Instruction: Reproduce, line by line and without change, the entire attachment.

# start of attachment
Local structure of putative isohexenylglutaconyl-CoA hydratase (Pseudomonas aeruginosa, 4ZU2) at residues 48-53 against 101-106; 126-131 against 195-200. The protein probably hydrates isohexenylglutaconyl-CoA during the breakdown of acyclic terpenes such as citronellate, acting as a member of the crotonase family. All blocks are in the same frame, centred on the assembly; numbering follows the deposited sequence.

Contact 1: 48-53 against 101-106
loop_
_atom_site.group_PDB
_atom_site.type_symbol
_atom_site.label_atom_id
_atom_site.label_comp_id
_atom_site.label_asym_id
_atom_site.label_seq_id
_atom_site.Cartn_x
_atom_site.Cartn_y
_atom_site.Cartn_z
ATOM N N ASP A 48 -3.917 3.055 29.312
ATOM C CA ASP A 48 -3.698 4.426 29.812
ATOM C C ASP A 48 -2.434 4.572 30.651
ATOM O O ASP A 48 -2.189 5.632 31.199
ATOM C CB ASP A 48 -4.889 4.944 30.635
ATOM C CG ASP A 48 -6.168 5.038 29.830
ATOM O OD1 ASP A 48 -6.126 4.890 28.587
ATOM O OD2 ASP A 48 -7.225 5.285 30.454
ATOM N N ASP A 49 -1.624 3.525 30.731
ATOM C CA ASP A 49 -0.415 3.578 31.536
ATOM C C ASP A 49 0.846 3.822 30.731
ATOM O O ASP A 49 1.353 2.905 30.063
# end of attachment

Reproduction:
Local structure of putative isohexenylglutaconyl-CoA hydratase (Pseudomonas aeruginosa, 4ZU2) at residues 48-53 against 101-106; 126-131 against 195-200. The protein probably hydrates isohexenylglutaconyl-CoA during the breakdown of acyclic terpenes such as citronellate, acting as a member of the crotonase family. All blocks are in the same frame, centred on the assembly; numbering follows the deposited sequence.

Contact 1: 48-53 against 101-106
loop_
_atom_site.group_PDB
_atom_site.type_symbol
_atom_site.label_atom_id
_atom_site.label_comp_id
_atom_site.label_asym_id
_atom_site.label_seq_id
_atom_site.Cartn_x
_atom_site.Cartn_y
_atom_site.Cartn_z
ATOM N N ASP A 48 -3.917 3.055 29.312
ATOM C CA ASP A 48 -3.698 4.426 29.812
ATOM C C ASP A 48 -2.434 4.572 30.651
ATOM O O ASP A 48 -2.189 5.632 31.199
ATOM C CB ASP A 48 -4.889 4.944 30.635
ATOM C CG ASP A 48 -6.168 5.038 29.830
ATOM O OD1 ASP A 48 -6.126 4.890 28.587
ATOM O OD2 ASP A 48 -7.225 5.285 30.454
ATOM N N ASP A 49 -1.624 3.525 30.731
ATOM C CA ASP A 49 -0.415 3.578 31.536
ATOM C C ASP A 49 0.846 3.822 30.731
ATOM O O ASP A 49 1.353 2.905 30.063